This policy has been in the regulations and is a fairly common approach for infrequent but large geology hazards such as tsunamis and lahars fit in this as well. Generally you want hospitals or emergency response facilities located out of hazard areas.

This policy repeats an aspect of the goal can be achieved using multiple approaches, but again we are here to talk about the regulatory side, but in that regard other approaches that may be used should be considered.

This policy gets into why no action was taken regarding changing lahar hazard at the technical committee review point. Without public process and input making substantive changes would not be appropriate. If the process leads to a level of public risk that is acceptable, then the regulations can be written to meet that acceptable risk level.

This is really the same thing, but perhaps emphasizes approaching each hazard a bit differently.

Suggested approach in a very abbreviated manner. I noted that a new paper which will provide a very good overiew of Mount Baker geology and hazards is in review and will greatly aid in understanding the science.

This is a blank chart that has been used for laying out acceptable risk levels for frequency and fatalities associated with geology hazards. It has been used in Hong Kong and in British Columbia.

The approach has some appeal in that it splits the tasks of plotting the risk between two groups. The geologists figure out what the annual frequency of an event taking place and then planners and policy makers assess the fatalities of the event. More on this chart later.

I lifted the sentence from an article on a completely different science subject, but feel it is applicable. Alas, I lost the reference so apologies to whoever really deserves it. The picture was lifted as well from a volcano hazard presentation from an Oregon County.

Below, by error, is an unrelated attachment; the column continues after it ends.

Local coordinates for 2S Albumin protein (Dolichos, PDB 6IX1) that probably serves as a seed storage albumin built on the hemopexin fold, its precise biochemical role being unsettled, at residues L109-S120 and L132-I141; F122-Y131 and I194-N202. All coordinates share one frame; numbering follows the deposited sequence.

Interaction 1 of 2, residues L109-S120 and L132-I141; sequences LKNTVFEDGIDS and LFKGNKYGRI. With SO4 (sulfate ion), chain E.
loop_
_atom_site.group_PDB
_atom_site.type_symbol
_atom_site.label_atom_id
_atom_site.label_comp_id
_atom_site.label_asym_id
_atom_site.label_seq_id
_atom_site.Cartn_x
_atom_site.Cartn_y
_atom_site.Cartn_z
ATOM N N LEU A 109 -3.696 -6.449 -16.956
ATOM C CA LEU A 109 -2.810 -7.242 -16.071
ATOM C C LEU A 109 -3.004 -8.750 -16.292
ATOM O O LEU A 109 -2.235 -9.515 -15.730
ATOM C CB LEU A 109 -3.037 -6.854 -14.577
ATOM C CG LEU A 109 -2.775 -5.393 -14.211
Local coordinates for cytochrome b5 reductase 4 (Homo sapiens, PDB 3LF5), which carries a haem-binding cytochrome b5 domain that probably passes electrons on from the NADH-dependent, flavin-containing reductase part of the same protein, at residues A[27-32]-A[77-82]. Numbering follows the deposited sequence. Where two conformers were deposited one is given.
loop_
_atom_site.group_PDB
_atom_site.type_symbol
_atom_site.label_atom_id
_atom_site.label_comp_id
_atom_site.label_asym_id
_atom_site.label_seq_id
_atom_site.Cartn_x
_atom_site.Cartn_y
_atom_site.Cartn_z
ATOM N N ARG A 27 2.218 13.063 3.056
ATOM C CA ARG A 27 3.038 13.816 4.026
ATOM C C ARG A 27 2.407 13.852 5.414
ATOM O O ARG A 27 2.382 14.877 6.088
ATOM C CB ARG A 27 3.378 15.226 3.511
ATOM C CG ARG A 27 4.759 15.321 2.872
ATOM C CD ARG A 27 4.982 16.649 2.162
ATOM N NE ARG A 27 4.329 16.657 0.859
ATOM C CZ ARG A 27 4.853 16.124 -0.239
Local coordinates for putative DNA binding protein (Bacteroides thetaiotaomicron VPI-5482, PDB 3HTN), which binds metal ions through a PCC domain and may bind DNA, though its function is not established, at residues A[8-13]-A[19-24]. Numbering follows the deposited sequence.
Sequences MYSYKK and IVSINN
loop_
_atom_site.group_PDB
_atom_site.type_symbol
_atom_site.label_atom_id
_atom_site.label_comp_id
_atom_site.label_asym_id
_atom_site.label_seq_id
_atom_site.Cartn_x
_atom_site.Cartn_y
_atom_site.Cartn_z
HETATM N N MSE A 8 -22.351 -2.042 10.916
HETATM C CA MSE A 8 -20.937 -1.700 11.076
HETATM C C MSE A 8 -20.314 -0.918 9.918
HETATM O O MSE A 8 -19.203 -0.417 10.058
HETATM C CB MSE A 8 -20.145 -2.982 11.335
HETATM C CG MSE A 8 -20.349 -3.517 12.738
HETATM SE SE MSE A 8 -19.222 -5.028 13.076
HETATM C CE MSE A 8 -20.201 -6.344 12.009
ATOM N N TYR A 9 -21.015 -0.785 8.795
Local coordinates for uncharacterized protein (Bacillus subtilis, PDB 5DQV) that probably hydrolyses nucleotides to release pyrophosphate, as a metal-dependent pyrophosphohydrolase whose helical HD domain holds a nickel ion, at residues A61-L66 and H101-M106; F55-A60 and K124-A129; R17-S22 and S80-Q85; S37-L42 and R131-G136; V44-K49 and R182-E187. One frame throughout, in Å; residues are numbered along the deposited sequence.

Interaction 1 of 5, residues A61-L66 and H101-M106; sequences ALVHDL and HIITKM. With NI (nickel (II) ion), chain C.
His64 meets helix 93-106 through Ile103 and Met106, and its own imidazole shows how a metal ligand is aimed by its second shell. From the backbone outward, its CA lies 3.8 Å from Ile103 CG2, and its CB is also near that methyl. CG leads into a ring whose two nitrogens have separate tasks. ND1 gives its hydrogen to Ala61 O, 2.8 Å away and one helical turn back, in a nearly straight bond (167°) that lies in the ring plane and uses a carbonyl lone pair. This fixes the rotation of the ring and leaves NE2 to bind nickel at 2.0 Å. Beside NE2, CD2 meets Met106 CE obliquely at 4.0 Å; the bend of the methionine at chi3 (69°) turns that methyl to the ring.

The emphasis was to link it to the fact that determining the potential for a hazard event taking place means that there will be scientific uncertainty, and scientists should be comfortable explaining the uncertainty to policy makers. I felt the the USGS folks had done a reasonable job at this during their presentation, but there things are worth repeating.

There is going to be uncertainty and pubic officials have to know that.

For Mount Baker, the history of lahars is a bit short due to the ice age. With one exception all the large lahars that may have come off the mountain have been erased due to the ice age glaciers covering the entire region. The USGS folks did a pretty job of covering this and I was repeating their points.

I put this map up to note that there had been lava flows including the youngest on the mountain that headed north (thanks David Tucker for the help with this). I felt putting this map up was important to counter a map that Don Easterbrook presented that had the exact same reference but left off the youngest lava flows on the north side of the mountain.

 Just repeating myself.